Legal aid is public money that a person needing legal assistance can apply for to help pay all or part of their legal fees. The list of legal problems for which legal aid is available has reduced in recent years and divorce is one of the areas in question. Legal aid is no longer available to pay the legal costs of divorce (or dissolution of a marriage) unless there has been:
- domestic abuse (including financial abuse)
- violence, or
- child abduction.
This is a very short list and means that the vast majority of people who want to get a divorce must meet the costs of doing so themselves. This deters many people from getting specialist advice from a lawyer.
A number of organisations have sprung up which a simple internet search will find that offer a wide range of services on legal matters and one such organisation offers assistance with divorce. However, it has recently been reported that a judge in the family court has thrown out 28 separate divorce applications, which have been submitted by this one organisation on the basis that the statements made to support the application for divorce were identical to each other. Unsurprisingly, the judge pointed out that it was impossible for the situations described in each of the 28 applications to be exactly the same. The result for the parties using the services of this organisation is that they will have to start again with their divorce proceedings. Frankly, divorce is stressful enough without having to face this situation.
What many consumers fail to realise is that law firms are regulated. This means that those offering legal advice must adhere to a Code of Conduct and have Professional Indemnity insurance in place to protect members of the public from loss if the law firm makes a mistake. Consumers may not realise that they are dealing with an unregulated organisation such as the 28 people who wanted a swift divorce. These people will have little or no redress, despite the fact that the unregulated divorce provider has clearly not acted in their best interests.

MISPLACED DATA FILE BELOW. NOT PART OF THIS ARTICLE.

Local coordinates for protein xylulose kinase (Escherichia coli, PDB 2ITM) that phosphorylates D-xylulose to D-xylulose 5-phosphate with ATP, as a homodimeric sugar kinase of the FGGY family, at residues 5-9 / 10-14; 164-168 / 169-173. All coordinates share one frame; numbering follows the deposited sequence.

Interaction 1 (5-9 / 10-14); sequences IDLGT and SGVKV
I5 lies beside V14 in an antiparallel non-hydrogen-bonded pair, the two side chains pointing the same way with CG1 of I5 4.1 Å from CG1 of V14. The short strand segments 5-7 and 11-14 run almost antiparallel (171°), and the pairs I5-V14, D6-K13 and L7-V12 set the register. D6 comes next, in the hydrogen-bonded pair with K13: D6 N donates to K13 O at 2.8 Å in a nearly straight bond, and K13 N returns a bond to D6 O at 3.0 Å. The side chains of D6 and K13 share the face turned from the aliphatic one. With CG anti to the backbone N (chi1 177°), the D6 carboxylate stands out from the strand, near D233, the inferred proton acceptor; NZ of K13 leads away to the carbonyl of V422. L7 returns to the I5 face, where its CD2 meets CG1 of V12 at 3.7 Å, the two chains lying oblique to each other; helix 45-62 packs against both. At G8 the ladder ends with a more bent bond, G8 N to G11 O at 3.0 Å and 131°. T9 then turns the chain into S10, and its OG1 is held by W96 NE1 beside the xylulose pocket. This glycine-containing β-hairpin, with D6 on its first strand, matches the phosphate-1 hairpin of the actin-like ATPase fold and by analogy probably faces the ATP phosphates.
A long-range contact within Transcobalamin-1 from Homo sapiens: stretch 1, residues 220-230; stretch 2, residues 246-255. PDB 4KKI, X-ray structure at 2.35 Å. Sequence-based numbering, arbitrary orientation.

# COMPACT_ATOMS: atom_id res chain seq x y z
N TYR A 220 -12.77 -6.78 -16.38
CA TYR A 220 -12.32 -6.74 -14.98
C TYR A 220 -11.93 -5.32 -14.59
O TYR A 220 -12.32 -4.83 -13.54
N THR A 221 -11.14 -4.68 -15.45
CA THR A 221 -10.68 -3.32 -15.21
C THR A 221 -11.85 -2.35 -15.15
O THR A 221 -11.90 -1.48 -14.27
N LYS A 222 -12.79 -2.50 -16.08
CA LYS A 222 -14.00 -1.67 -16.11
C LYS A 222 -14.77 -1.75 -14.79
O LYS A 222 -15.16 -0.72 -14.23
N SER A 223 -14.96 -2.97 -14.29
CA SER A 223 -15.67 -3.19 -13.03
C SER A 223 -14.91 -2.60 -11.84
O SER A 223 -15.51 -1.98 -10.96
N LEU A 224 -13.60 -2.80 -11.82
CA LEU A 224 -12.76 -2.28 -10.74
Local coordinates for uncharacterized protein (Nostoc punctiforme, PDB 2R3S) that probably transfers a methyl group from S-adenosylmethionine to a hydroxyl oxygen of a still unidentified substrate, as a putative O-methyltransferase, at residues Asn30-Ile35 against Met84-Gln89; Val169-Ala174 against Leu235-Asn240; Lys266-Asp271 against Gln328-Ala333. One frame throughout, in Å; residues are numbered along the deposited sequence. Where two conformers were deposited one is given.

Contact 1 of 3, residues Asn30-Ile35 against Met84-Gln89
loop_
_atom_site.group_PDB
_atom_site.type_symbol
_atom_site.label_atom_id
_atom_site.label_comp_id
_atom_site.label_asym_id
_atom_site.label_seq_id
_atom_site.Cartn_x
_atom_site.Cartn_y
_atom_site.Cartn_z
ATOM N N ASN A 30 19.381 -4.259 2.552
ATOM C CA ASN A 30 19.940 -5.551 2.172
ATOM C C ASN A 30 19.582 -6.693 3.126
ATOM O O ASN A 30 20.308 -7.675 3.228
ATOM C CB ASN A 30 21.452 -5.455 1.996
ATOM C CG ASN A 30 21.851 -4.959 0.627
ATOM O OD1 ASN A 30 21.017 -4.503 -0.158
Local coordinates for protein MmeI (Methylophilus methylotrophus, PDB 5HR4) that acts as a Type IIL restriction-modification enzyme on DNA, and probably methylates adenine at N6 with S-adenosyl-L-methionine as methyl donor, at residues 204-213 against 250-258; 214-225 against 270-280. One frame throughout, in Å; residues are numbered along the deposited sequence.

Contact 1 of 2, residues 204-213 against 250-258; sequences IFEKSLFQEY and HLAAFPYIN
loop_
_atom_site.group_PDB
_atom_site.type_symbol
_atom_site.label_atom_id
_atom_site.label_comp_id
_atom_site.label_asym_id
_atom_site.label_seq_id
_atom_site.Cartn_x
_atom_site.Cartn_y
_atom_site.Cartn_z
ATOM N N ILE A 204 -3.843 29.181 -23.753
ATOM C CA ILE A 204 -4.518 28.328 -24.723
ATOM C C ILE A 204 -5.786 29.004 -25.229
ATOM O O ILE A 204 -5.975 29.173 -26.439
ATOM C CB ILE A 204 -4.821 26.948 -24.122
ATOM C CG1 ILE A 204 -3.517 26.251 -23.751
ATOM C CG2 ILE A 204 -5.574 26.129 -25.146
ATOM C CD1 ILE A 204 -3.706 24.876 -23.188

The decree of divorce itself is also only one half of the story for many couples who are splitting up. Obtaining the divorce should be the most straightforward part of the process. Dealing with the financial settlement between the parties can be much more difficult and long winded. If a party wanting a divorce does not take specialist legal advice, they may not even realise that the finances also need to be dealt with.
Consumers can realise when it is too late that they get what they pay for.
To discuss this or any other matrimonial matter, contact us.